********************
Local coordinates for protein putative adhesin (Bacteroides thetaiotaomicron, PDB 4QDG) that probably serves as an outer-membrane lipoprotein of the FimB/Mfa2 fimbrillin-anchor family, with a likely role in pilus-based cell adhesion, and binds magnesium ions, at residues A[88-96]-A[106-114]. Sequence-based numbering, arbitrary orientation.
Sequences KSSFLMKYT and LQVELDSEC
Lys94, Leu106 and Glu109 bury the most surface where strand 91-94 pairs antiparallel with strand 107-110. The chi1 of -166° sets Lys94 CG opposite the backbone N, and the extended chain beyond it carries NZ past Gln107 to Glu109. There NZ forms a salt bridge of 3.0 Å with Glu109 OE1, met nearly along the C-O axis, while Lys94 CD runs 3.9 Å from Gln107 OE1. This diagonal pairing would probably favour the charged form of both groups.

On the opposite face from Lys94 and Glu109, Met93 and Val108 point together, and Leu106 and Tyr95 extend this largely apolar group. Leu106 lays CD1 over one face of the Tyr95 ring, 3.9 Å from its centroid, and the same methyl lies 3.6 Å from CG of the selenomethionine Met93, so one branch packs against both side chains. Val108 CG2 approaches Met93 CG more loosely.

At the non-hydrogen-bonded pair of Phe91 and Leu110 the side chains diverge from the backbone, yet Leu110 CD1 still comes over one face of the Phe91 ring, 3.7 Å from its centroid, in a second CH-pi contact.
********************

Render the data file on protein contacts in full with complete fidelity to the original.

Local coordinates for protein putative adhesin (Bacteroides thetaiotaomicron, PDB 4QDG) that probably serves as an outer-membrane lipoprotein of the FimB/Mfa2 fimbrillin-anchor family, with a likely role in pilus-based cell adhesion, and binds magnesium ions, at residues A[88-96]-A[106-114]. Sequence-based numbering, arbitrary orientation.
Sequences KSSFLMKYT and LQVELDSEC
Lys94, Leu106 and Glu109 bury the most surface where strand 91-94 pairs antiparallel with strand 107-110. The chi1 of -166° sets Lys94 CG opposite the backbone N, and the extended chain beyond it carries NZ past Gln107 to Glu109. There NZ forms a salt bridge of 3.0 Å with Glu109 OE1, met nearly along the C-O axis, while Lys94 CD runs 3.9 Å from Gln107 OE1. This diagonal pairing would probably favour the charged form of both groups.

On the opposite face from Lys94 and Glu109, Met93 and Val108 point together, and Leu106 and Tyr95 extend this largely apolar group. Leu106 lays CD1 over one face of the Tyr95 ring, 3.9 Å from its centroid, and the same methyl lies 3.6 Å from CG of the selenomethionine Met93, so one branch packs against both side chains. Val108 CG2 approaches Met93 CG more loosely.

At the non-hydrogen-bonded pair of Phe91 and Leu110 the side chains diverge from the backbone, yet Leu110 CD1 still comes over one face of the Phe91 ring, 3.7 Å from its centroid, in a second CH-pi contact.